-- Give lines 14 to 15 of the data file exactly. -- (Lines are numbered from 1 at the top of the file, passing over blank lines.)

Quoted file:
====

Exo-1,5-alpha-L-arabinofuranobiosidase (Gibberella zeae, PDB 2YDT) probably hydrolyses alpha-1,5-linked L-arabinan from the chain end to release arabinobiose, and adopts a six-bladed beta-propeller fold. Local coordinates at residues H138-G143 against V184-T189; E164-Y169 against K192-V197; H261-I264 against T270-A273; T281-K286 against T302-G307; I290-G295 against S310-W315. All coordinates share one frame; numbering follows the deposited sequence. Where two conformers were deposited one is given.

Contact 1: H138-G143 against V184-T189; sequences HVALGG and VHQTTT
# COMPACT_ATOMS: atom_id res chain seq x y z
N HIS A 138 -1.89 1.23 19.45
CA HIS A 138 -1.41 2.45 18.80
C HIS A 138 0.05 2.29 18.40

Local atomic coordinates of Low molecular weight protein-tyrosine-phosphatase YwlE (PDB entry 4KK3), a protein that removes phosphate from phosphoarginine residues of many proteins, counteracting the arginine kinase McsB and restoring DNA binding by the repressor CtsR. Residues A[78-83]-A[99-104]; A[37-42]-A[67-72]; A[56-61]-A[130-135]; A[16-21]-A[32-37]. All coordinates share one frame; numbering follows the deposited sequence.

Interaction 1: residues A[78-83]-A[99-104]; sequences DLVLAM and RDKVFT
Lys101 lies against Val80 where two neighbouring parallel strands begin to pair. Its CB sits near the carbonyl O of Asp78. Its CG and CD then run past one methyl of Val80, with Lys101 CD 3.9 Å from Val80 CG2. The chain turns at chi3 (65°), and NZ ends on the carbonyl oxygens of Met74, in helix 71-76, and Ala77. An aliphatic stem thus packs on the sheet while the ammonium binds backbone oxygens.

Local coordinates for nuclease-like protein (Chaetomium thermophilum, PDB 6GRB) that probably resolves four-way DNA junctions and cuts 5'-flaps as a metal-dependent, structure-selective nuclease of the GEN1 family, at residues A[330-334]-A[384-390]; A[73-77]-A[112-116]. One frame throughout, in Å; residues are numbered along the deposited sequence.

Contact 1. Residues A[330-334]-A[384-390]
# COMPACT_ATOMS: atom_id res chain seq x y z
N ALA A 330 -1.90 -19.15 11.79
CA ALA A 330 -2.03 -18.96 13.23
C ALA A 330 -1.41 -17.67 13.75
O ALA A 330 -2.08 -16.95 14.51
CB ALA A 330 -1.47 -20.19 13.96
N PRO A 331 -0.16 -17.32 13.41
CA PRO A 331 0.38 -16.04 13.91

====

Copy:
CA ALA A 330 -2.03 -18.96 13.23
C ALA A 330 -1.41 -17.67 13.75